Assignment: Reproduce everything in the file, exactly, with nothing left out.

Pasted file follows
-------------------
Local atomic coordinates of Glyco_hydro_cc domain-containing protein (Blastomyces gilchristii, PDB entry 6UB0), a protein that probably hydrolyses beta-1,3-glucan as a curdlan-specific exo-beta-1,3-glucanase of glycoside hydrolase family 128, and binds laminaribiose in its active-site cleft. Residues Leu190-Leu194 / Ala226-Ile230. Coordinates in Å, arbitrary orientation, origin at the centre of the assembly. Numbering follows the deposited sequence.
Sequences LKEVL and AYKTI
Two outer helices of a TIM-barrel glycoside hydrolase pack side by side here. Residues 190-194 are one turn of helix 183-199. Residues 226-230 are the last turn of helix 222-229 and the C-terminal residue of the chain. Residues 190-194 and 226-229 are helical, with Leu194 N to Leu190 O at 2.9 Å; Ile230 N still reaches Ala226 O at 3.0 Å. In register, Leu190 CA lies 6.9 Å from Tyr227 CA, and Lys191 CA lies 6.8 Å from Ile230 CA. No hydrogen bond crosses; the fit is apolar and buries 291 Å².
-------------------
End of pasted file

Local atomic coordinates of Glyco_hydro_cc domain-containing protein (Blastomyces gilchristii, PDB entry 6UB0), a protein that probably hydrolyses beta-1,3-glucan as a curdlan-specific exo-beta-1,3-glucanase of glycoside hydrolase family 128, and binds laminaribiose in its active-site cleft. Residues Leu190-Leu194 / Ala226-Ile230. Coordinates in Å, arbitrary orientation, origin at the centre of the assembly. Numbering follows the deposited sequence.
Sequences LKEVL and AYKTI
Two outer helices of a TIM-barrel glycoside hydrolase pack side by side here. Residues 190-194 are one turn of helix 183-199. Residues 226-230 are the last turn of helix 222-229 and the C-terminal residue of the chain. Residues 190-194 and 226-229 are helical, with Leu194 N to Leu190 O at 2.9 Å; Ile230 N still reaches Ala226 O at 3.0 Å. In register, Leu190 CA lies 6.9 Å from Tyr227 CA, and Lys191 CA lies 6.8 Å from Ile230 CA. No hydrogen bond crosses; the fit is apolar and buries 291 Å².